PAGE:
September 2018, VOLUME 142 / ISSUE Supplement 1
Table of Contents
- Open AccessThe Swedish Approach to Management of Extreme Prematurity at the Borderline of Viability: A Historical and Ethical PerspectiveMagnus Domellöf, Baldvin JonssonPediatrics Sep 2018, 142 (Supplement 1) S533-S538; DOI: 10.1542/peds.2018-0478C
In this article, we describe the historical background and evidence that led to the 2016 Swedish guidelines for the care of extremely preterm infants.
- Open AccessDon’t Rush It: Conservative Care in DenmarkGorm Greisen, Tine Brink HenriksenPediatrics Sep 2018, 142 (Supplement 1) S539-S544; DOI: 10.1542/peds.2018-0478D
The Danish conservative approach was consolidated by a consensus conference in 1990, confirmed by the Danish Council on Ethics, and supported by population-based research.
- Open AccessNICU Dialects: Understanding Norwegian Practice VariationJanicke Syltern, Trond Markestad, Ola Didrik Saugstad, Ragnhild StøenPediatrics Sep 2018, 142 (Supplement 1) S545-S551; DOI: 10.1542/peds.2018-0478E
We describe current variation of thresholds for resuscitation and non-resuscitation of extremely preterm infants in Norway and discuss the need for a new consensus-based guideline.
- Open AccessShould Parents of Neonates With Bleak Prognosis Be Encouraged to Opt for Another Child With Better Odds? On the Notion of Moral ReplaceabilityTorbjörn TännsjöPediatrics Sep 2018, 142 (Supplement 1) S552-S557; DOI: 10.1542/peds.2018-0478F
Replaceability in neonatal care is defended; parents should be encouraged to go for another child who is healthy when the prognosis for their neonate is bleak.
- Open AccessA Clinical Careography: Steering Life-and-death Decisions Through CareLaura E. Navne, Mette N. SvendsenPediatrics Sep 2018, 142 (Supplement 1) S558-S566; DOI: 10.1542/peds.2018-0478G
In this ethnographic study of how staff navigate life-and-death decisions in a Danish NICU, we suggest conceptualizing such decision-making as an art of “careography.”
- Open AccessIn the Best Interest of the. . .Parents: Norwegian Health Personnel on the Proper Role of Parents in Neonatal Decision-makingLars Ursin, Janicke SylternPediatrics Sep 2018, 142 (Supplement 1) S567-S573; DOI: 10.1542/peds.2018-0478H
In this interview study, we found that Norwegian health personnel consistently argued that doctors, not parents, should have the final say in neonatal life-and-death decisions.
- Open AccessThresholds for Resuscitation of Extremely Preterm Infants in the UK, Sweden, and NetherlandsDominic Wilkinson, Eduard Verhagen, Stefan JohanssonPediatrics Sep 2018, 142 (Supplement 1) S574-S584; DOI: 10.1542/peds.2018-0478I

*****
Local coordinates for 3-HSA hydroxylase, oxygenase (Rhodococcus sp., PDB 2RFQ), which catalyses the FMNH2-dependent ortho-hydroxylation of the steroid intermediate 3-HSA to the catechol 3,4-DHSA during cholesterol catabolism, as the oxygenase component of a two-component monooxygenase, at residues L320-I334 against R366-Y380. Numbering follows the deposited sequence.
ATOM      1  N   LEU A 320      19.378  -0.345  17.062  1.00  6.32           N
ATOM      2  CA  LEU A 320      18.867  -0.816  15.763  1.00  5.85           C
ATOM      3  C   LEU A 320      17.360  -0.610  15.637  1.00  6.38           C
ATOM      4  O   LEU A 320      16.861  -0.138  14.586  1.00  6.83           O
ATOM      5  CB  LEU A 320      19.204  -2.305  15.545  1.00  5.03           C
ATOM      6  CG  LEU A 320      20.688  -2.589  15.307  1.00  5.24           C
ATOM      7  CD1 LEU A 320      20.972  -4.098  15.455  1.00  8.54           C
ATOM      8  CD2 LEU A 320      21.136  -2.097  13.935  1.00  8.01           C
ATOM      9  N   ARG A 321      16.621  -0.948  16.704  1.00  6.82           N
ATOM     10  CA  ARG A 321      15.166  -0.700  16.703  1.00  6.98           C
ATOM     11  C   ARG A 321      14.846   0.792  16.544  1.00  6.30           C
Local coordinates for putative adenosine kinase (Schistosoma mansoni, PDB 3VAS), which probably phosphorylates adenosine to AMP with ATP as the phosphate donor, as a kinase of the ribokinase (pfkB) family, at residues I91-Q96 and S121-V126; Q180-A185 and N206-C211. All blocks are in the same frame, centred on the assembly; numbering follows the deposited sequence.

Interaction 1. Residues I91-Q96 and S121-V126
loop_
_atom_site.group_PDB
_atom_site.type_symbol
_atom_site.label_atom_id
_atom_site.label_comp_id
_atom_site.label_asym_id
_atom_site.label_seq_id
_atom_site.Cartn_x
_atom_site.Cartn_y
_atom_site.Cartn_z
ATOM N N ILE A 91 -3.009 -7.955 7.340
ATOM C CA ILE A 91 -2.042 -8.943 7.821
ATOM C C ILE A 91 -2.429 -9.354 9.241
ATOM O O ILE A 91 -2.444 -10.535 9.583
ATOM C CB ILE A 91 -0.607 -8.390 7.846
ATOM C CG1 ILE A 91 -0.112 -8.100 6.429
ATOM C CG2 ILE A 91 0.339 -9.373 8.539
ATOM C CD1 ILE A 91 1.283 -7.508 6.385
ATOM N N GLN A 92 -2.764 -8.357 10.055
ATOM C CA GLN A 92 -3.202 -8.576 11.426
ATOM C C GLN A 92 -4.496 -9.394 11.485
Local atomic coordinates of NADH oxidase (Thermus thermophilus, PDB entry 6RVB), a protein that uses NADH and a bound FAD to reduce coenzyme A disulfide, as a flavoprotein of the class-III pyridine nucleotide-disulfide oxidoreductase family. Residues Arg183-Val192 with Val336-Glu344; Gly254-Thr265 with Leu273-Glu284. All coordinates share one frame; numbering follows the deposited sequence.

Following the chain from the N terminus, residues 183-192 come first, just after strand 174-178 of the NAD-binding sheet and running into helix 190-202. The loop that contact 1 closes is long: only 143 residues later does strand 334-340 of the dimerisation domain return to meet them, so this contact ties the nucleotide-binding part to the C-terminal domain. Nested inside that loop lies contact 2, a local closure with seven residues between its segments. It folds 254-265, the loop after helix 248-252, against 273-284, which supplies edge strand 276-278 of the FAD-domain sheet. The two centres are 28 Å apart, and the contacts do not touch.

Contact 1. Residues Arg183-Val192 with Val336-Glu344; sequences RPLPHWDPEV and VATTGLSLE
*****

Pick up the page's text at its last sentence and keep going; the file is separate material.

In this survey, we identify differences in thresholds for resuscitation and nonresuscitation of EPIs that are applied by neonatologists in the United Kingdom, Sweden, and the Netherlands.
- Open AccessWhy Do Neonatologists in Scandinavian Countries and the Netherlands Make Life-and-death Decisions So Different?A.A. Eduard VerhagenPediatrics Sep 2018, 142 (Supplement 1) S585-S589; DOI: 10.1542/peds.2018-0478J
A comparison of practice and of policies regarding neonatal end-of-life care between Scandinavian countries and the Netherlands reveals interesting differences, which are summarized in 3 topics.
- Open AccessJustified by What? Three Ways to Provide an Ethical Basis for Neonatal PoliciesLars UrsinPediatrics Sep 2018, 142 (Supplement 1) S590-S592; DOI: 10.1542/peds.2018-0478K
Three different ways of justifying neonatal policies are identified and situated, 1 in each of the Scandinavian countries.
- Open AccessFrom Prenatal Diagnosis to Preterm Infants: A Cultural Guide to Understand Scandinavian VariationBerge SolbergPediatrics Sep 2018, 142 (Supplement 1) S593-S599; DOI: 10.1542/peds.2018-0478L
This is an attempt to explain Scandinavian variation in neonatal practice and policy by a reference to small but important cultural differences between the countries.
- Open AccessDo Sociocultural Factors Influence Periviability Counseling and Treatment More Than Science? Lessons From ScandinaviaJohn D. Lantos, Brian Carter, Jeremy GarrettPediatrics Sep 2018, 142 (Supplement 1) S600-S602; DOI: 10.1542/peds.2018-0478M
To our surprise, we found markedly distinct policies regarding the treatment of infants who were born at the borderline of viability in Sweden, Norway, and Denmark.
- Open AccessIn Search of Consistency: Scandinavian Approaches to Resuscitation of Extremely Preterm InfantsDominic Wilkinson, Dean HaydenPediatrics Sep 2018, 142 (Supplement 1) S603-S606; DOI: 10.1542/peds.2018-0478N
There are differences in approaches to resuscitation decisions both within and between countries. We discuss the value of consistency in decisions.